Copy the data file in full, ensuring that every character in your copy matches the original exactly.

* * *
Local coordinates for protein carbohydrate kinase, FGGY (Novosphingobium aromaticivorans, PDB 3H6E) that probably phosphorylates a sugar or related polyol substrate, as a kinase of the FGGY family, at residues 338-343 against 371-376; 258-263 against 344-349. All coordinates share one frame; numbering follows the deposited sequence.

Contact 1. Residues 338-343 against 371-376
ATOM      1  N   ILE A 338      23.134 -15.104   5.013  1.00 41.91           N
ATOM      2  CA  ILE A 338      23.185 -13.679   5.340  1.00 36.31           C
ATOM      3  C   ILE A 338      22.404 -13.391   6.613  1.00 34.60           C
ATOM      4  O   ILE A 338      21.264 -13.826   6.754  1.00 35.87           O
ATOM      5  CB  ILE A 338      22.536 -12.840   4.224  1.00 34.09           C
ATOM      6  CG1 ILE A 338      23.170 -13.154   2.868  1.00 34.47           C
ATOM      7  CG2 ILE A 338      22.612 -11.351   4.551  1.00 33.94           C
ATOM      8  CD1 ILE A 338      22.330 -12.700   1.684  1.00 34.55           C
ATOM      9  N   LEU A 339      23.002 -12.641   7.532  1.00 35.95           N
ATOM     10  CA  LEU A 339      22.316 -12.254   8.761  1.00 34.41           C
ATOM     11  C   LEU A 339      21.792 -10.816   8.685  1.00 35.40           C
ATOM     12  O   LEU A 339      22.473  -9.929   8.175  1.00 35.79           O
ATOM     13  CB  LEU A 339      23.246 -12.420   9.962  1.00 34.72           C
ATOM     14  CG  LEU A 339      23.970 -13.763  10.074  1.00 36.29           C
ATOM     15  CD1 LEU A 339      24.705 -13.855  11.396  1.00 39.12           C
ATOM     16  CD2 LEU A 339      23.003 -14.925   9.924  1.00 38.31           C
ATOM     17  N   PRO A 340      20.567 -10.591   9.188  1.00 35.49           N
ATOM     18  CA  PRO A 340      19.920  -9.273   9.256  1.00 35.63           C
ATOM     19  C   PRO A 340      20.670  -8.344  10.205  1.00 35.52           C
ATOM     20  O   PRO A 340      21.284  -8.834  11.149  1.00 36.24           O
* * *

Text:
Local coordinates for protein carbohydrate kinase, FGGY (Novosphingobium aromaticivorans, PDB 3H6E) that probably phosphorylates a sugar or related polyol substrate, as a kinase of the FGGY family, at residues 338-343 against 371-376; 258-263 against 344-349. All coordinates share one frame; numbering follows the deposited sequence.

Contact 1. Residues 338-343 against 371-376
ATOM      1  N   ILE A 338      23.134 -15.104   5.013  1.00 41.91           N
ATOM      2  CA  ILE A 338      23.185 -13.679   5.340  1.00 36.31           C
ATOM      3  C   ILE A 338      22.404 -13.391   6.613  1.00 34.60           C
ATOM      4  O   ILE A 338      21.264 -13.826   6.754  1.00 35.87           O
ATOM      5  CB  ILE A 338      22.536 -12.840   4.224  1.00 34.09           C
ATOM      6  CG1 ILE A 338      23.170 -13.154   2.868  1.00 34.47           C
ATOM      7  CG2 ILE A 338      22.612 -11.351   4.551  1.00 33.94           C
ATOM      8  CD1 ILE A 338      22.330 -12.700   1.684  1.00 34.55           C
ATOM      9  N   LEU A 339      23.002 -12.641   7.532  1.00 35.95           N
ATOM     10  CA  LEU A 339      22.316 -12.254   8.761  1.00 34.41           C
ATOM     11  C   LEU A 339      21.792 -10.816   8.685  1.00 35.40           C
ATOM     12  O   LEU A 339      22.473  -9.929   8.175  1.00 35.79           O
ATOM     13  CB  LEU A 339      23.246 -12.420   9.962  1.00 34.72           C
ATOM     14  CG  LEU A 339      23.970 -13.763  10.074  1.00 36.29           C
ATOM     15  CD1 LEU A 339      24.705 -13.855  11.396  1.00 39.12           C
ATOM     16  CD2 LEU A 339      23.003 -14.925   9.924  1.00 38.31           C
ATOM     17  N   PRO A 340      20.567 -10.591   9.188  1.00 35.49           N
ATOM     18  CA  PRO A 340      19.920  -9.273   9.256  1.00 35.63           C
ATOM     19  C   PRO A 340      20.670  -8.344  10.205  1.00 35.52           C
ATOM     20  O   PRO A 340      21.284  -8.834  11.149  1.00 36.24           O